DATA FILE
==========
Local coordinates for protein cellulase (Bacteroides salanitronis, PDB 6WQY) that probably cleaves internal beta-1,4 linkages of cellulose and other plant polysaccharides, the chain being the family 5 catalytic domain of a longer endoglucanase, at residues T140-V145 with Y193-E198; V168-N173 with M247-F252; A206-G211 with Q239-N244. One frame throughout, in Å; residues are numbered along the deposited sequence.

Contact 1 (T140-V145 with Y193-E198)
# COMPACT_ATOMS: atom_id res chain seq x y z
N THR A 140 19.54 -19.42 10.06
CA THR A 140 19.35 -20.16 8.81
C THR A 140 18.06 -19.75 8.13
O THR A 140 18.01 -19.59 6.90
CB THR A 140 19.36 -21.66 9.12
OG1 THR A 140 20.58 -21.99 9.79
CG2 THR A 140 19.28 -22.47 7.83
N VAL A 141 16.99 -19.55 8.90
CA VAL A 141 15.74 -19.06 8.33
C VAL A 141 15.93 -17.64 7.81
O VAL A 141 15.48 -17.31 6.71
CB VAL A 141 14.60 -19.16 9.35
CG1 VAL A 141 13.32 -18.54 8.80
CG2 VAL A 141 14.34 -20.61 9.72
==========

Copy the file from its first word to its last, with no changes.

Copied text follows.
Local coordinates for protein cellulase (Bacteroides salanitronis, PDB 6WQY) that probably cleaves internal beta-1,4 linkages of cellulose and other plant polysaccharides, the chain being the family 5 catalytic domain of a longer endoglucanase, at residues T140-V145 with Y193-E198; V168-N173 with M247-F252; A206-G211 with Q239-N244. One frame throughout, in Å; residues are numbered along the deposited sequence.

Contact 1 (T140-V145 with Y193-E198)
# COMPACT_ATOMS: atom_id res chain seq x y z
N THR A 140 19.54 -19.42 10.06
CA THR A 140 19.35 -20.16 8.81
C THR A 140 18.06 -19.75 8.13
O THR A 140 18.01 -19.59 6.90
CB THR A 140 19.36 -21.66 9.12
OG1 THR A 140 20.58 -21.99 9.79
CG2 THR A 140 19.28 -22.47 7.83
N VAL A 141 16.99 -19.55 8.90
CA VAL A 141 15.74 -19.06 8.33
C VAL A 141 15.93 -17.64 7.81
O VAL A 141 15.48 -17.31 6.71
CB VAL A 141 14.60 -19.16 9.35
CG1 VAL A 141 13.32 -18.54 8.80
CG2 VAL A 141 14.34 -20.61 9.72